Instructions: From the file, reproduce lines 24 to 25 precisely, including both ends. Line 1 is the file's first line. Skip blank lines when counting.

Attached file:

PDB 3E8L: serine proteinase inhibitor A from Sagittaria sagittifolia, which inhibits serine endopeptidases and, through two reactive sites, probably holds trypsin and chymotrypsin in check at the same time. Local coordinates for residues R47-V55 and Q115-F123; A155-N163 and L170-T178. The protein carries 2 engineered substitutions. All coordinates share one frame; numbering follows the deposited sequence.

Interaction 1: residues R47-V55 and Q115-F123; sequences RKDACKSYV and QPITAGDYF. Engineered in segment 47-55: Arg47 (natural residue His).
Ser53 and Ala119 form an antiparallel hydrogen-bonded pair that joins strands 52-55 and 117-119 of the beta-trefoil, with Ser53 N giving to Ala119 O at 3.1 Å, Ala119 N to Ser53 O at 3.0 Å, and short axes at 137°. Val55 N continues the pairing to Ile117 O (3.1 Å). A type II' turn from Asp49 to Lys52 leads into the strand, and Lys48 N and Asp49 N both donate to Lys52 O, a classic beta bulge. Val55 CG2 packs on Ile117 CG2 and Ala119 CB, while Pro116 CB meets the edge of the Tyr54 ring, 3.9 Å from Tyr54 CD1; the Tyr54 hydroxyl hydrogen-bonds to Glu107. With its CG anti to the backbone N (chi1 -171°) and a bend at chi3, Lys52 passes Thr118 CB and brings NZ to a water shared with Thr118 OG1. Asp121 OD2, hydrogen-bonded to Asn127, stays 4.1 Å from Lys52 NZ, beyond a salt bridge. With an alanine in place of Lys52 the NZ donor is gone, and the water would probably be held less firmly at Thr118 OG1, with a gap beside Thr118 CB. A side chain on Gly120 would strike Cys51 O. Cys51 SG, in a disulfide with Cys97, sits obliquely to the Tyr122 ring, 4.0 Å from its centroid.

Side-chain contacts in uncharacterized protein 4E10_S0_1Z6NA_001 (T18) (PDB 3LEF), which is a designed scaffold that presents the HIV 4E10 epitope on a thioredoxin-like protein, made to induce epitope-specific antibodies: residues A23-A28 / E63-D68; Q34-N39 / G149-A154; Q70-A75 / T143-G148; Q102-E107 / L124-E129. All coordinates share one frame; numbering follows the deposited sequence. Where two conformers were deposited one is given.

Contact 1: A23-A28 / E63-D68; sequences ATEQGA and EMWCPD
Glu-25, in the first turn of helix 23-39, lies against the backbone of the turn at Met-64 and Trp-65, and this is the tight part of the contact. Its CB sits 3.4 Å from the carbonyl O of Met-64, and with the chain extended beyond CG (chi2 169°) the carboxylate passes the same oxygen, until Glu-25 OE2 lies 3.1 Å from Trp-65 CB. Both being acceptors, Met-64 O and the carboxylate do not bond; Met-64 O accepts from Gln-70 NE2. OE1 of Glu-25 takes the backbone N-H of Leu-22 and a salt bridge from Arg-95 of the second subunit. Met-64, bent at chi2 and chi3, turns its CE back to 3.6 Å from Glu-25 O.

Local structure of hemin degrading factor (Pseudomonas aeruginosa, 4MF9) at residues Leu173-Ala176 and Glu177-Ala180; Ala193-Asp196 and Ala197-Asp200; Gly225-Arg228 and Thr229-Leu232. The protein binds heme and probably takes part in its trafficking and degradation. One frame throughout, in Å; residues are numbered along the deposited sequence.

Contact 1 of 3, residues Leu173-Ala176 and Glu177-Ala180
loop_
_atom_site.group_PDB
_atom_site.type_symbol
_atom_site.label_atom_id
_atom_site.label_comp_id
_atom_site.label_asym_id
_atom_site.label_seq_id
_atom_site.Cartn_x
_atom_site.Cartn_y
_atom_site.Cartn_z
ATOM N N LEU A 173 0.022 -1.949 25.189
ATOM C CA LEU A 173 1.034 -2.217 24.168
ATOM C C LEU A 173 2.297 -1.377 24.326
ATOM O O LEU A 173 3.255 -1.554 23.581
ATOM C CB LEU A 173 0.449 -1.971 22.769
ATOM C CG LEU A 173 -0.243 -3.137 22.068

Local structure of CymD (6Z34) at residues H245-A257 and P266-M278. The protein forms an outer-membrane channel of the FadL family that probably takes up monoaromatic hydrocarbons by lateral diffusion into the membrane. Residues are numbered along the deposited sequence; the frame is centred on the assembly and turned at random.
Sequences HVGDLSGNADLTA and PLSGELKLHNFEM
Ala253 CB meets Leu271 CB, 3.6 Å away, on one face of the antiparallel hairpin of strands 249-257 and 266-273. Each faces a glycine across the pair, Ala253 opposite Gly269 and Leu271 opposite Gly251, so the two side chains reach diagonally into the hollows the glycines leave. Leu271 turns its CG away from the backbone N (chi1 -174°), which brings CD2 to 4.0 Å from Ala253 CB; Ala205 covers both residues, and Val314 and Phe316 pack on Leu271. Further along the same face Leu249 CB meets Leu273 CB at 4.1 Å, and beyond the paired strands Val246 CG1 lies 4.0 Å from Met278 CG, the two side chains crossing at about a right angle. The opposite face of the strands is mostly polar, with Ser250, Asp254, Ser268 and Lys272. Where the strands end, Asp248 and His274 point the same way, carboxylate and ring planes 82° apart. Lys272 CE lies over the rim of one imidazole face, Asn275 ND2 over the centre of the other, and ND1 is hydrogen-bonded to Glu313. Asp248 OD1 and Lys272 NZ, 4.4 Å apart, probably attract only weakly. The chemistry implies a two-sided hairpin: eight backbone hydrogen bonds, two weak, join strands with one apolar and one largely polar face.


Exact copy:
ATOM C CG LEU A 173 -0.243 -3.137 22.068

Local structure of CymD (6Z34) at residues H245-A257 and P266-M278. The protein forms an outer-membrane channel of the FadL family that probably takes up monoaromatic hydrocarbons by lateral diffusion into the membrane. Residues are numbered along the deposited sequence; the frame is centred on the assembly and turned at random.